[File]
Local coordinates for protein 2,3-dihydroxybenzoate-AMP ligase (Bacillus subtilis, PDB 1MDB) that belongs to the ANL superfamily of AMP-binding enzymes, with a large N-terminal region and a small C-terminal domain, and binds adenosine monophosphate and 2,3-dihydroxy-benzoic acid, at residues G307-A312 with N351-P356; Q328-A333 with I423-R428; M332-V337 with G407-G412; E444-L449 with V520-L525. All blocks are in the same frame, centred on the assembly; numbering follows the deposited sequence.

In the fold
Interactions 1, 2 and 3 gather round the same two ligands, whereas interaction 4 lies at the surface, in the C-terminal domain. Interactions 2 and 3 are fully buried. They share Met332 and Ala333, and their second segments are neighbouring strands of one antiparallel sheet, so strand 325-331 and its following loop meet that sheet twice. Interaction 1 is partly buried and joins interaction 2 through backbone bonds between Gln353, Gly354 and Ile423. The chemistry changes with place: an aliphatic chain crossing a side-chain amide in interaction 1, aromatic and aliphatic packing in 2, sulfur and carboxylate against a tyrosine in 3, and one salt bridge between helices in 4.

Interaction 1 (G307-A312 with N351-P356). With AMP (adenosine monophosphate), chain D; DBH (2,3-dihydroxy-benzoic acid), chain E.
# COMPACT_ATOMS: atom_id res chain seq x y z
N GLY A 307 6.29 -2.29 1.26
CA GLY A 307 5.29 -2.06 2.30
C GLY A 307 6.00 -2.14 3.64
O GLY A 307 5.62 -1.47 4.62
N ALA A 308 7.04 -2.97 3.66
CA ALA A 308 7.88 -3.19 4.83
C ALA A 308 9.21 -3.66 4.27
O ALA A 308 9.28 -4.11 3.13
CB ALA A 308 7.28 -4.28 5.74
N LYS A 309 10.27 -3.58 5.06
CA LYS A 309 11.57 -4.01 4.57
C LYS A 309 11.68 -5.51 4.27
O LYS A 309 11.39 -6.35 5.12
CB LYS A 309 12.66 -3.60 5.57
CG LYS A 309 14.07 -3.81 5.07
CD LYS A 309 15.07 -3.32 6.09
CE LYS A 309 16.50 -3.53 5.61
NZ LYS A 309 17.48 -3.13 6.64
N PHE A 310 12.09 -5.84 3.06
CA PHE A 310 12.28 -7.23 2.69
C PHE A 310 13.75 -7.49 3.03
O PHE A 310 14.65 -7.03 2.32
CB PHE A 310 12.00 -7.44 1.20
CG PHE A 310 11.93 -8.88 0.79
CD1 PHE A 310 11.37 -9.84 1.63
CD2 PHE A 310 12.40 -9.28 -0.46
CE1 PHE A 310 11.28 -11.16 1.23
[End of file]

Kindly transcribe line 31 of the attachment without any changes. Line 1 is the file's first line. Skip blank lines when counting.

CD2 PHE A 310 12.40 -9.28 -0.46